posted on Aug 22, 2010, 09 pm

My Comments:

psudonym, Aug 22, 2010, 09 pm

What exactly does the G in 3G stand for?

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Your Comments:

rurui, Aug 22, 2010, 09 pm

... 3 gigabytes?

sydneylove, Aug 22, 2010, 10 pm

i forget why... something to do with pressure *3 derp~

horriblehappenings, Aug 23, 2010, 09 am

Hrmm... our planet, for example, doesn't collapse because for all the pressure we're putting on it, it's also putting pressure on us? Like it's pushing back with an equal amount of force or something?

something like that

My teacher was all: Planets are like chocolate chips suspended in pudding!

piebomb500, Aug 26, 2010, 01 am

Hi, I'm gonna bug the crap out of everyone eventually...

I don't know about the universe: That has yet be in (or out of) possible measurement, and its size is unkown. What I do know is that gravity is a force that everything with mass has. Therefore, due to size difference, Earth is pulled into a orbit by the Sun, but big enough to enforce gravity on us and the air aound us (good thing too, lest we fall off the earth forever). In comparsion though, the force of gravity is comparitively weak to that of an ionic bond (like in salt, or, the very structures of atoms themselves). For instance, you defy gravity by walking, jumping, and getting on a plane.

psudonym, Aug 26, 2010, 01 pm

Feel free to bug everyone as much as you want

Actually, I'm rather happy some folks have started answering these questions.

UpsideDown8, Sep 04, 2010, 05 pm

It's probably because God put a book on the leg to make sure it's even

eishiya, Sep 06, 2010, 10 am

The G in 3G stands for generation. 3rd generation cellular network.

Piebomb is right about gravity - gravity is a very weak force.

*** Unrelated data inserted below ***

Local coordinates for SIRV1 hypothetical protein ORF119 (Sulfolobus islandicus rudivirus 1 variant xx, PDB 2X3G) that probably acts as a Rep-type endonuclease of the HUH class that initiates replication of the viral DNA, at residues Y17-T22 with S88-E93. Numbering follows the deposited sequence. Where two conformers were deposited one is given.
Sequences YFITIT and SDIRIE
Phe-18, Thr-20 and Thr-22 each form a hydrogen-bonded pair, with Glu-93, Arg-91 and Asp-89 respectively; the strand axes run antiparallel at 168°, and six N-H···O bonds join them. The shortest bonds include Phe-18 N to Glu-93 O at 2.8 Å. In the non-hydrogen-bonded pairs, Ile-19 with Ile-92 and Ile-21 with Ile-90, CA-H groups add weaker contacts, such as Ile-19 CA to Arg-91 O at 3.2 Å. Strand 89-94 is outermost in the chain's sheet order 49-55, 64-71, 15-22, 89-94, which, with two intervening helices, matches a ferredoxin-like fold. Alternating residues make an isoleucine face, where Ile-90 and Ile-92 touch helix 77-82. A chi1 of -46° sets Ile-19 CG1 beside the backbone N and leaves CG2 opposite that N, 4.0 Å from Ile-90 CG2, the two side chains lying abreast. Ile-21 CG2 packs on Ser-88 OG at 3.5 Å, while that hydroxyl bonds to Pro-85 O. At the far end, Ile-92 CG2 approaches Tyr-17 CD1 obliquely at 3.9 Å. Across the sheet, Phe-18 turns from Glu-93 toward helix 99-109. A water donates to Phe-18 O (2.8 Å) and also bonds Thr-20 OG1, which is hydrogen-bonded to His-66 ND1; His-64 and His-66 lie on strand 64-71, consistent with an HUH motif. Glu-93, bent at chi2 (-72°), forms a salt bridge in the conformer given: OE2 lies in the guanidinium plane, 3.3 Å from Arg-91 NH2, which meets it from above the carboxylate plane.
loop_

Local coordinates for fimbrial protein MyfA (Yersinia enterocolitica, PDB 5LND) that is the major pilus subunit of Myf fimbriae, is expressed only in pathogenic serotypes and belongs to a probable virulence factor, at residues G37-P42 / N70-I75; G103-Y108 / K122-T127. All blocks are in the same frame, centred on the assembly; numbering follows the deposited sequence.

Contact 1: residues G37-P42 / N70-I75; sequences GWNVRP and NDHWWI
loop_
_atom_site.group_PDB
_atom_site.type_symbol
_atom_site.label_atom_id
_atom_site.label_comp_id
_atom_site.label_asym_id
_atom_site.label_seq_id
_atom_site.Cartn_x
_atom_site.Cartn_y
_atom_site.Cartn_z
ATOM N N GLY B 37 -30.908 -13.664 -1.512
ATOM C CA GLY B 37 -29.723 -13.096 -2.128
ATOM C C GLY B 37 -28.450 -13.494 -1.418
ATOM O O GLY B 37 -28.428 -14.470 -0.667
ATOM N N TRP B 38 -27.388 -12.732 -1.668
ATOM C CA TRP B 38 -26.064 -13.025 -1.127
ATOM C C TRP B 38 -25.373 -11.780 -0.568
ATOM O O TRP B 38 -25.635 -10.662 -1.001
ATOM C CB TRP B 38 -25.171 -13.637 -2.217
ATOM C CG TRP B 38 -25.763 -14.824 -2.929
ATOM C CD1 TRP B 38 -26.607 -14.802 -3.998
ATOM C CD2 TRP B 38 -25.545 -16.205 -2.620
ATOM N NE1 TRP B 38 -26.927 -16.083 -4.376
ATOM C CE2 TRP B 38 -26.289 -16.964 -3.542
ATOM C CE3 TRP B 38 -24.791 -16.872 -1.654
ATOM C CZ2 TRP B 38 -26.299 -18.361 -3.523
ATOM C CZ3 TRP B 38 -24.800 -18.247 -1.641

...okay last reply to an older comment, I promise ):

Guest, Sep 25, 2010, 03 pm


i love the aquarium :)

scibbirishm, Sep 27, 2010, 05 pm

that fish makes me smile so much.

Ankh, Oct 01, 2010, 02 pm


I think a G force is a measure of the relative pull of gravity. 3 G's would be three times the planet's normal gravity.

CactusJuicy, Oct 21, 2010, 07 am

Gravity is weaker between objects that are further away from each other and decreases with size.

kimdeal, Oct 31, 2010, 11 am

The universe doesnt collapse becuse there is another force that is countering the pull of gravity, pushing everything away from a common origin. Its one of the lines of evidence behind the big bang.
I'm pretty sure this force is currently unknown (though im not sure), all we know is that you have to add it so all our equations and maths works. Since obviously the universe hasnt collapse. . . .right?

Nobody in particular (Guest), Mar 26, 2011, 03 pm

post for old comic

Dark energy is fueling the expansion of the universe. otherwise it may have slowed down to start collapsing a while ago.

Totema (Guest), Apr 13, 2011, 01 am

Because gravity is the weakest of the four fundamental forces. Electromagnetism, the weak force, and the strong force are much, much stronger and keep everything in place how it is!

Unclever title, Aug 21, 2012, 07 am

Dark Energy.

And think the G stands for "generation." As in the 3rd Generation of Mobile Telecommunications Technology but that's hella long so we just say 3G.

MauveCloud (Guest), Jun 12, 2014, 04 pm

According to the "Big Crunch" scenario, eventually it will collapse the universe.

youngsparky (Guest), Nov 27, 2014, 10 am

When the Big Bang happened, there were five elements. One of which was dark matter, you could call it the "cement" for the "house" that is the universe. However if there is a lack of dark matter in the universe at any moment the Big Crunch will happen, in which the universe will collapse in on itself. Don't be afraid of the dark.

Seratina, Nov 10, 2017, 04 am

The complicated science involved

This is a simple question with a complicated answer, as far as I researched it the scientific consensus is, the higgs boson - gravitational field interaction didn't produce large enough waves in the infancy of the birth of the universe to cause a catastrophic collapse. In layman's terms it means that we got lucky.

Snoots (Guest), Jul 01, 2019, 06 pm

And this is why I always, always question scientists. Sometimes they're right, sometimes not. It is humorous to read some of these comments from 2010 talking about the Big Bang and the Big Crunch, when it has been (relatively) recently discovered that not only is the universe expanding... it's accelerating. Guess what: no "Big Crunch". Oops! All those science folks having once again to re-think what they were absolutely sure they knew. Have they not yet learned that surprise! is a universal constant?

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